Early detection of skin cancer increases the likelihood of success of treatments to remove the cancer. Knowing the different signs and symptoms of skin cancer will aid in quick detection. Basal Cell Carcinomas (BCC) and Squamous Cell Carcinomas (SCC) are cancerous cells that usually develop on the areas regularly exposed to UV rays. Some of the warning signs and symptoms of these skin cancers include: flat, firm, pale or yellow areas that look like a scar; raised, itchy, reddish patches on the skin; small, pink/red, translucent, shiny, pearly bumps that may have bruising around it; pink growths with raised edges and a lower area in their center; wart-like growths; and open sores that do not heal or are reoccurring. Melanoma skin cancer usually appear as new spot (i.e. mole, blemish, sore, or marking) on the skin or a spot that changes in size, color, or shape. Other warning signs of Melanoma include: a sore that does not heal; spread of pigment from the border of a spot; redness or swelling beyond the border of a spot; change in sensation, such as itchiness, tenderness, or pain; change in the surface of a spot like scaliness, bleeding, or appearance.

Examining your skin at least once a month can help with early detection. This can be accomplished at home  or by a doctor. You can find helpful tips on how to self-examine your skin at https://www.cancer.org/cancer/skin-cancer/prevention-and-early-detection/skin-exams.html.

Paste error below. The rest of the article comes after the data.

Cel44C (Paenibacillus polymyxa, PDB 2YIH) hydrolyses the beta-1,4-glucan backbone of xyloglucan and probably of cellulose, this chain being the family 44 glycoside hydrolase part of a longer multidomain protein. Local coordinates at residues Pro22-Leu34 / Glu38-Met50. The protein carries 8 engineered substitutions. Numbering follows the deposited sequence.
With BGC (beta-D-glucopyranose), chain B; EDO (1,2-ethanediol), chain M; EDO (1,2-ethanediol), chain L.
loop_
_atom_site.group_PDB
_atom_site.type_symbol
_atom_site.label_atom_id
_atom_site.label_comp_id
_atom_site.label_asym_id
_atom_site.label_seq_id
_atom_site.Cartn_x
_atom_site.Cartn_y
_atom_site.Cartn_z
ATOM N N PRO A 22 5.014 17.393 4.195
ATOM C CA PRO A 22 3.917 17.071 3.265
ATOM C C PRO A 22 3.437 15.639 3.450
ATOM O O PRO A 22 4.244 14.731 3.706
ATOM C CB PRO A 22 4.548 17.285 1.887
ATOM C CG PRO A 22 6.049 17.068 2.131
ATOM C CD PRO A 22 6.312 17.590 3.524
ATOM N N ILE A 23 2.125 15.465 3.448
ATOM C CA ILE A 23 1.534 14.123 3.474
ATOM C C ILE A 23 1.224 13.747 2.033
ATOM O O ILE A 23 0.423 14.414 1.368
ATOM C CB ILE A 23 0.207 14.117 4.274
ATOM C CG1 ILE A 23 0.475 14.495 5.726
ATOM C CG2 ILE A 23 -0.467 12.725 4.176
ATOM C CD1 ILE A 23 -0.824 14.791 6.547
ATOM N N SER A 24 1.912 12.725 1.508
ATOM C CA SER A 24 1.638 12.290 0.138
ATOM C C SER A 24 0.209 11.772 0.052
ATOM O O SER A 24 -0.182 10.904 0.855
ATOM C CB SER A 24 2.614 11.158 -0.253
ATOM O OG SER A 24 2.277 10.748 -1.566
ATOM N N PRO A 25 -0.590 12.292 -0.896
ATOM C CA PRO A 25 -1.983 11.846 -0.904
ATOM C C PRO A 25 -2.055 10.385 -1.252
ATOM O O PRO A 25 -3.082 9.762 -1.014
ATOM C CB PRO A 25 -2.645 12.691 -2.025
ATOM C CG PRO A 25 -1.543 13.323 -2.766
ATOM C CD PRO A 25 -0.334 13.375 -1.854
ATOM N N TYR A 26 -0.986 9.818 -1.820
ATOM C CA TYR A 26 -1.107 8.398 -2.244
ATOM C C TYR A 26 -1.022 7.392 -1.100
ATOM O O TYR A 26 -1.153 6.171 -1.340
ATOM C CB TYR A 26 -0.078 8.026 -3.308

Educating ourselves and our communities can help reduce the rate of skin cancer cases.  To learn more about skin cancer overall, please visit the following websites: https://www.aad.org/public/spot-skin-cancer/learn-about-skin-cancer/types-of-skin-cancer, https://www.cancer.org/cancer/skin-cancer.html, and http://www.skincancer.org/.

We are in the final month of the 85th Legislative Session. Sine Die, the final day, of this Session is May 29th. Until then, the Legislature will continue to hold hearings over bills in committees and decide matters in the House and Senate Chambers. To look up and/or track legislation that interests you, please visit http://www.capitol.state.tx.us/Home.aspx. You are able to look up legislation by word, phrase, or bill number in the top-middle section of this page. The left of the page has several links that will connect you to the Texas House of Representatives homepage (http://www.house.state.tx.us/) and to the Texas Senate homepage (http://www.senate.texas.gov/).

To receive alerts of bills that interest you, please visit http://www.capitol.state.tx.us/MyTLO/Login/Login.aspx?ReturnUrl=%2fMyTLO%2fAlerts%2fBills.aspx. You can create a free account by clicking on "New User" underneath the password box. Once you've created your login, you will see a line full of empty boxes. Under "bill", you type in the bill number and leave the next box as "any category". This will send you alerts each time the bill moves through the legislative process. You can also add notes. Finally, select "Add Bill".

If you have questions regarding any of the information mentioned in this week's article, please do not hesitate to call my Capitol or District Office.  Please always feel free to contact my office if you have any questions or issues regarding a Texas state agency, or if you would like to contact my office regarding constituent services. As always, my offices are available at any time to assist with questions, concerns or comments (Capitol Office, 512-463-0672; District Office, 361-949-4603).

 - State Representative Todd Hunter, District 32

 Rep. Hunter represents Nueces County (Part).  He can be contacted at todd.hunter@house.texas.gov or at 512-463-0672